Ford: I’d rather have the privacy of an ordinary guy

- Raymond de Asis Lo L.A. Correspondent -
"I would prefer to be anonymous and to have the privacy of an anonymous person," declares Harrison Ford during the press junket for Warner Bros.’ action-thriller Firewall held at the opulent Regent Beverly Wilshire in Beverly Hills last weekend.

The actor returns to the big screen after a hiatus of nearly three years. His last film, Hollywood Homicide, was released in 2003.

In 2004, he did a cameo in a quasi-snowboarding documentary starring his son Malcolm in Water to Wine.

In Firewall, he stars as Jack Stanfield, a top computer security expert who finds his life and family in serious peril when a group of merciless thieves invades his house and virtually takes all of them hostage unless Jack finds a way to transfer $100-M from the bank where he works to an offshore account the resourceful robbers have set up.

This is a return to familiar form for the 63-year-old actor whose last five movies have been mostly of the light-comedy variety.

Amazingly fit and seemingly ageless, Ford still does his own stunts. "He’s like a rock," says co-star Paul Bettany (Wimbledon, Master and Commander) of Ford during our own interview with him. "I saw the man thrown at the window seven times and each time he landed on his head, he got up and rebuilt the window with the set guys!" Ford is a carpenter.

"He’s very kind and very lovely to me. People don’t get how funny he is because he is very laconic," adds Bettany.

Dressed in relaxed jeans and sporting a trendy silver earring, Ford met with this writer and other journalists from six other countries to talk about his movie and career that has spanned nearly 40 years. He speaks in an almost hushed voice that would have been inaudible if you are 10 feet away.

"I don’t have to do this but I choose to because I am the person best equipped to bring attention to the work of all the other people who have invested their time, energy, intellect and ambition to this movie," he says.

Told of what Bettany said earlier, Ford says: "He’s talking about the fight scene. I have the window built for me. I want to have this moment wherein we go from inside to the outside in an interesting way. I thought it would be more interesting if I get thrown out the window."

"There’s a lot more to acting than just the fight scenes. But, in fact, I don’t work hard. It’s just that I’ve been doing them for so long that the physics of it is in my bones. It is choreography. It is physical storytelling. It’s something I’ve been doing over so many years. It’s not difficult. It’s important to do it because I have built this special relationship with the audience and I want to sustain that throughout the film."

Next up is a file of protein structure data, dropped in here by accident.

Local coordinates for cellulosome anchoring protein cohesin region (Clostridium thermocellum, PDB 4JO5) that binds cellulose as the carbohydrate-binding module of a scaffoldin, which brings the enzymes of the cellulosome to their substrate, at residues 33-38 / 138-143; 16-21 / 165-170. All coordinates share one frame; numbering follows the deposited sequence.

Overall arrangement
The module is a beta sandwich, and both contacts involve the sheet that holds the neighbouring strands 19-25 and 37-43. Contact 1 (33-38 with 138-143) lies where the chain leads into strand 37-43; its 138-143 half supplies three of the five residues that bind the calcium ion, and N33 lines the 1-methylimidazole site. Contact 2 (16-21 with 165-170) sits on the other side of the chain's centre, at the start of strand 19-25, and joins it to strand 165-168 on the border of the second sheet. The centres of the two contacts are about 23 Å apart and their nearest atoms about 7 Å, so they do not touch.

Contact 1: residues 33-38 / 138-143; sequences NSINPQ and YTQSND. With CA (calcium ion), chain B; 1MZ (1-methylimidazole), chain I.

It is this respect for his audience that has endeared the actor to millions of fans all over the world. In a listing made by the Guinness Book of World Records, Ford is entered as the Highest Box-Office Grossing Actor with over $5-B worldwide gross of his movies.

"I have spent years in a relationship with the audience where they have not said, ‘He’s acting,’ and I haven’t burdened them with extraneous performance," Ford explains his immense popularity. "I work to make the movie work."

"I love the work. I love pretending to be somebody else. It is a craft. It is a skill. Every artist needs to have some craft or skill. There are actors who are able to disappear in a character and they are called character actors and their parts character parts. I have been lucky to stumble into the role of the leading man – lucky, in that every picture needs one."

"And that job has its own rules. It has its own utility and object that is different to the character actor. I enjoy character parts when they come my way like the captain in K-19: The Widowmaker. The audience is manifestly less interested in seeing me do that kind of work."

"I have, over a period of time, obtained a cultural utility, a purpose for which they select the movie that I am in. And I feel it is limiting to some extent."

The actor also enjoys a great deal of respect from the press. Initially, his relationship with Ally McBeal’s Calista Flockhart drew massive talk but it all eventually died down amid the onslaught of more publicity-hungry starlets.

"It is the deal you make with the devil. You want to work here. You want to be successful. These are the effects. Deal with it. And I deal with it by trying to be accommodating. Those people are my customers in this profession," says the actor on how he feels losing his anonymity.

"Paranoia is a state of mind which is clinically abnormal. And I am not clinically abnormal. Paranoia does not define how I behave and I conduct myself in the world. I am not paranoid. I am aware, I am attentive but I am not paranoid."

"Basically I want to be aware of what people are saying about me if I need to take action or to redress some grievance."

At his age, Ford expects to continue on acting. He is currently working on a movie called Manhunt, which is about the story on how John Wilkes Booth (the serial killer who terrorized America in 2002) was captured. And he is also in talks with Spielberg for a possible addition to the Indiana Jones series.

"I love to work with Steven (Spielberg). I think it’s a great character (Indiana Jones) and obviously the audience is there for it. They have showed me the script and it’s more likely to happen than ever before."

"I don’t have any plans to retire. I like my work. I like what I do and I love the people I work with," reveals Ford.

"It’s better to have some success than never to have some success because that success affords me to continue to work. If you are not successful, you don’t get the opportunity to continue to work."

opens Feb. 8.

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